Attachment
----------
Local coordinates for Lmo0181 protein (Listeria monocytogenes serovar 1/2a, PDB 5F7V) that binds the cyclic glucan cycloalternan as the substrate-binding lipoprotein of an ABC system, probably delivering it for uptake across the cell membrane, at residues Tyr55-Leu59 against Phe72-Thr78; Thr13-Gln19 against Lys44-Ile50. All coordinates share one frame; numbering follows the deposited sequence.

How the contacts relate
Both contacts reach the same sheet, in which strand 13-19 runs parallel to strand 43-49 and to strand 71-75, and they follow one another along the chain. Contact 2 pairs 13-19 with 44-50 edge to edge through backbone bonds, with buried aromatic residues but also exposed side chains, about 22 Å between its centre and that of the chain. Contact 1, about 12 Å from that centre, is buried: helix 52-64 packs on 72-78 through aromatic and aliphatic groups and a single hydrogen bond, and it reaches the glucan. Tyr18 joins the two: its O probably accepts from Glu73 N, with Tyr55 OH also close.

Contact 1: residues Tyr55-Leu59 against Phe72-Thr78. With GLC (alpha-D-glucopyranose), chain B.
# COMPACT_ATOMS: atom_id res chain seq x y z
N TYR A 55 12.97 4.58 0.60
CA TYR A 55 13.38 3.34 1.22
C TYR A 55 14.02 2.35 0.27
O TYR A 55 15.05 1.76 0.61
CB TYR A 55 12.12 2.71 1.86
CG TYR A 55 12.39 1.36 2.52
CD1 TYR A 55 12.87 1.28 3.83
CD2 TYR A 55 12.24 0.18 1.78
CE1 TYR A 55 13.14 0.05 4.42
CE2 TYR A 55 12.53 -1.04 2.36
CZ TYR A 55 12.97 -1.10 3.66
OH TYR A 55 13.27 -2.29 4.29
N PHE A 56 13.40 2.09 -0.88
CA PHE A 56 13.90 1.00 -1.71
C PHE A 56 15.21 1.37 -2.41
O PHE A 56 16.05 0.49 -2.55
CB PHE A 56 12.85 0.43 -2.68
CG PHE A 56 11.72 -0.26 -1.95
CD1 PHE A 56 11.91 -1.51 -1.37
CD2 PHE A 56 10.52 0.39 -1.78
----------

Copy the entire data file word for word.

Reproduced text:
Local coordinates for Lmo0181 protein (Listeria monocytogenes serovar 1/2a, PDB 5F7V) that binds the cyclic glucan cycloalternan as the substrate-binding lipoprotein of an ABC system, probably delivering it for uptake across the cell membrane, at residues Tyr55-Leu59 against Phe72-Thr78; Thr13-Gln19 against Lys44-Ile50. All coordinates share one frame; numbering follows the deposited sequence.

How the contacts relate
Both contacts reach the same sheet, in which strand 13-19 runs parallel to strand 43-49 and to strand 71-75, and they follow one another along the chain. Contact 2 pairs 13-19 with 44-50 edge to edge through backbone bonds, with buried aromatic residues but also exposed side chains, about 22 Å between its centre and that of the chain. Contact 1, about 12 Å from that centre, is buried: helix 52-64 packs on 72-78 through aromatic and aliphatic groups and a single hydrogen bond, and it reaches the glucan. Tyr18 joins the two: its O probably accepts from Glu73 N, with Tyr55 OH also close.

Contact 1: residues Tyr55-Leu59 against Phe72-Thr78. With GLC (alpha-D-glucopyranose), chain B.
# COMPACT_ATOMS: atom_id res chain seq x y z
N TYR A 55 12.97 4.58 0.60
CA TYR A 55 13.38 3.34 1.22
C TYR A 55 14.02 2.35 0.27
O TYR A 55 15.05 1.76 0.61
CB TYR A 55 12.12 2.71 1.86
CG TYR A 55 12.39 1.36 2.52
CD1 TYR A 55 12.87 1.28 3.83
CD2 TYR A 55 12.24 0.18 1.78
CE1 TYR A 55 13.14 0.05 4.42
CE2 TYR A 55 12.53 -1.04 2.36
CZ TYR A 55 12.97 -1.10 3.66
OH TYR A 55 13.27 -2.29 4.29
N PHE A 56 13.40 2.09 -0.88
CA PHE A 56 13.90 1.00 -1.71
C PHE A 56 15.21 1.37 -2.41
O PHE A 56 16.05 0.49 -2.55
CB PHE A 56 12.85 0.43 -2.68
CG PHE A 56 11.72 -0.26 -1.95
CD1 PHE A 56 11.91 -1.51 -1.37
CD2 PHE A 56 10.52 0.39 -1.78